The International Monetary Fund lowered its forecasts for China’s growth and said making “decisive” policy changes would put the economy on a more sustainable path.
Expansion will be about 7.75 percent this year and next, David Lipton, first deputy managing director of the IMF, said today at a press briefing in Beijing after concluding an annual review of China. In April, the IMF forecast growth of 8 percent this year and 8.2 percent expansion in 2014.
Lipton warned of risks from a record expansion of credit, with the revised outlook following an unexpected slowdown in the first quarter. Premier Li Keqiang, who took office in March, is planning policy changes that would open up more of the economy to private investment and alter a household-registration system that impedes urbanization.
“While China still has significant policy space and financial capacity to maintain stability even in the face of adverse shocks, the margins of safety are narrowing and a decisive impetus to reforms is needed to contain vulnerabilities and move the economy to a more sustainable growth path,” Lipton said.
At the same time, Lipton said China’s current monetary and fiscal policies are “appropriate” and the IMF isn’t suggesting China restrict credit now.
Lipton spoke after meeting with leaders including vice premiers Wang Qishan and Ma Kai, People’s Bank of China Governor Zhou Xiaochuan, Finance Minister Lou Jiwei and Liu He, a vice chairman of the National Development and Reform Commission, according to the IMF.
The fund’s lower forecast is in line with recent reductions by economists surveyed by Bloomberg News. The median estimate of 51 analysts this month was for 2013 growth of 7.8 percent, down from April’s projection of 8 percent.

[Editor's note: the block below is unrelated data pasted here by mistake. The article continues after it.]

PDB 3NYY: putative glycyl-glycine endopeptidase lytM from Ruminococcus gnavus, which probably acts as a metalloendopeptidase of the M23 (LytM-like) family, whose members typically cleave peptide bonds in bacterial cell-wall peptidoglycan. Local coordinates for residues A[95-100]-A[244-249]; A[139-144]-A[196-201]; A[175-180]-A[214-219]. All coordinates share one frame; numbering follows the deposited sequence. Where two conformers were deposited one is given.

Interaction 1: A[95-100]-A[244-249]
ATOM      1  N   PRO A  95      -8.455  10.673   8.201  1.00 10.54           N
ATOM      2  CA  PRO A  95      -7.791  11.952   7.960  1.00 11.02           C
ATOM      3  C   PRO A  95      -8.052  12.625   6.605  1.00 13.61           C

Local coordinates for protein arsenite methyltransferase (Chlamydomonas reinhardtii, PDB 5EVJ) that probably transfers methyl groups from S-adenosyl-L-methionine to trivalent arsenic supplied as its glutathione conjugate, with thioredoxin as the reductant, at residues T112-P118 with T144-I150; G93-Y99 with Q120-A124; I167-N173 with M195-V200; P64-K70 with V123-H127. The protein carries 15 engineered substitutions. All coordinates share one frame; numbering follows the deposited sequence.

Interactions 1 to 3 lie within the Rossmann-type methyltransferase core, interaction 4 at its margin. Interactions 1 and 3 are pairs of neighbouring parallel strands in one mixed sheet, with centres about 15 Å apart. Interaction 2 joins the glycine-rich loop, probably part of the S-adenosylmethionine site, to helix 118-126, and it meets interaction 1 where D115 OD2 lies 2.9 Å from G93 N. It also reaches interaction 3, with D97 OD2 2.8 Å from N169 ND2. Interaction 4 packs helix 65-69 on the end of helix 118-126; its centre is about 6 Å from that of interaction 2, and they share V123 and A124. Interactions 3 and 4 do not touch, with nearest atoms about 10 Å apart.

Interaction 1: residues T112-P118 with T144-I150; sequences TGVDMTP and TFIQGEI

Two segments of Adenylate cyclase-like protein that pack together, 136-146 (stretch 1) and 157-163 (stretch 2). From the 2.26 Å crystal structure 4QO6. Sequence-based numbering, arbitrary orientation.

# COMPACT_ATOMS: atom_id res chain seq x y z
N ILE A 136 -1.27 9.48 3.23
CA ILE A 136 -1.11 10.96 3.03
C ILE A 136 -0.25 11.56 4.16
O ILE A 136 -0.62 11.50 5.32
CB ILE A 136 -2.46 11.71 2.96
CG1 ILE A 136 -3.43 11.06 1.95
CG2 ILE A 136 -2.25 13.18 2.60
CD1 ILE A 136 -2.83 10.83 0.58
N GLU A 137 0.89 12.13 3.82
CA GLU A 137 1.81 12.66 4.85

Lipton repeated the IMF’s view from last year that the yuan is “moderately” undervalued against a basket of currencies and said a stronger yuan over time is needed to redress the issue. Further progress is needed on relaxing controls on interest rates and the exchange rate, he said.
China disputed the assessment last year and said the yuan was “now close to equilibrium or, at most, slightly undervalued,” according to the 2012 annual report.
The currency has gained about 3.5 percent against the dollar in the past year and today weakened 0.1 percent to 6.1267 per dollar.
China has assured the IMF that reining in credit expansion is a priority, said Lipton, the No. 2 official at the Washington-based fund. Rapid growth in financing raises questions over the quality of investment and the repayment ability of companies and local governments, Lipton said.
Curbing credit expansion may slow growth in the short term while putting the economy on a more sustainable path, Lipton said.
Lipton called for a bigger role for market forces in the economy, after Li said in March that cutting the government’s power was a “self-imposed revolution,” with changes that would “be very painful and even feel like cutting one’s wrist.”
China needs a “decisive push for rebalancing toward higher household incomes and consumption,” Lipton said. The nation should allow more competition in industries “currently considered strategic” and increase dividends from state-owned enterprises to “improve financial discipline and provide additional fiscal revenue,” Lipton said.
The IMF also urged deepening changes to tax policy and a “comprehensive re-ordering of local government finances.” China should strengthen governance in “lower-level state or state-related economic institutions, especially the banks, state-owned enterprises and local governments,” Lipton said.
The fund issued last year’s full annual report on China in July.